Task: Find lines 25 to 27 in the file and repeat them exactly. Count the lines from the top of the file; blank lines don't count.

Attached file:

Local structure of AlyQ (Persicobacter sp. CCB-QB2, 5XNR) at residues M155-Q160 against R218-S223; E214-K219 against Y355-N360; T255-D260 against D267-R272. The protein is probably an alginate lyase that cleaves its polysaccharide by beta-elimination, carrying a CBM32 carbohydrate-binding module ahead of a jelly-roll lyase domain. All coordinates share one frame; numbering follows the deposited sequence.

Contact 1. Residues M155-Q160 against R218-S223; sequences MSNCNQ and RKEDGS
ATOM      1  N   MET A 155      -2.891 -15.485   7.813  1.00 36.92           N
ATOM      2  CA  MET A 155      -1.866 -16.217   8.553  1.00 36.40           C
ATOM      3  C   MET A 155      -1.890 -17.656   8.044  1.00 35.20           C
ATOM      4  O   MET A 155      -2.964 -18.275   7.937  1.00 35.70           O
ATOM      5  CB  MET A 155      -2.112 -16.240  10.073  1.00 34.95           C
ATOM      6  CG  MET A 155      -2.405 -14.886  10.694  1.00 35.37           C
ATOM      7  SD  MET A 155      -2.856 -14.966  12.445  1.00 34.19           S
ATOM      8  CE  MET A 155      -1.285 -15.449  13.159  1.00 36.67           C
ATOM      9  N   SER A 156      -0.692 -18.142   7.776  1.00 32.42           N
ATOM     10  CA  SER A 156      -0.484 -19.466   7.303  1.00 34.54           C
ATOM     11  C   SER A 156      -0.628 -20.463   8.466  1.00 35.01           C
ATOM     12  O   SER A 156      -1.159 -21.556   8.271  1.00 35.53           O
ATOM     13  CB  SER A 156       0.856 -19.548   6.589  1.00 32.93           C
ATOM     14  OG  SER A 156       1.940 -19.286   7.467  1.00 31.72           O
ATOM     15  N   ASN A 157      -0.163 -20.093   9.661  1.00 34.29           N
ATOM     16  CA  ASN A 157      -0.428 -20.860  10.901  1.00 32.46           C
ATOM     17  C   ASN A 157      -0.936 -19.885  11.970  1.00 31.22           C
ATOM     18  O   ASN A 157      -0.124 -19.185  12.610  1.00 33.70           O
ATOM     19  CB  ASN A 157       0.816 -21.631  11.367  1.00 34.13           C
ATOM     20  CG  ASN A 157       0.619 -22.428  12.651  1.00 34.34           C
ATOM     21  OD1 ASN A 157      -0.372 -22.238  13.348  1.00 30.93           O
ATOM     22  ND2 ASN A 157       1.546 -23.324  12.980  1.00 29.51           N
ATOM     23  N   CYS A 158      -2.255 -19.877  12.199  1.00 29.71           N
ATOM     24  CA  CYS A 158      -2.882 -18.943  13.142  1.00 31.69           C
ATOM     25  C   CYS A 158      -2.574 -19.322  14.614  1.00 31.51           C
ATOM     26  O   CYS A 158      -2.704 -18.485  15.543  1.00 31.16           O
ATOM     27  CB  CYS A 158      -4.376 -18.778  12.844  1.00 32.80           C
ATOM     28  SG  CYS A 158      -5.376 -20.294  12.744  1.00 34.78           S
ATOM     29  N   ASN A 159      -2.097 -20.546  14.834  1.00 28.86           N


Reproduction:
ATOM     23  N   CYS A 158      -2.255 -19.877  12.199  1.00 29.71           N
ATOM     24  CA  CYS A 158      -2.882 -18.943  13.142  1.00 31.69           C
ATOM     25  C   CYS A 158      -2.574 -19.322  14.614  1.00 31.51           C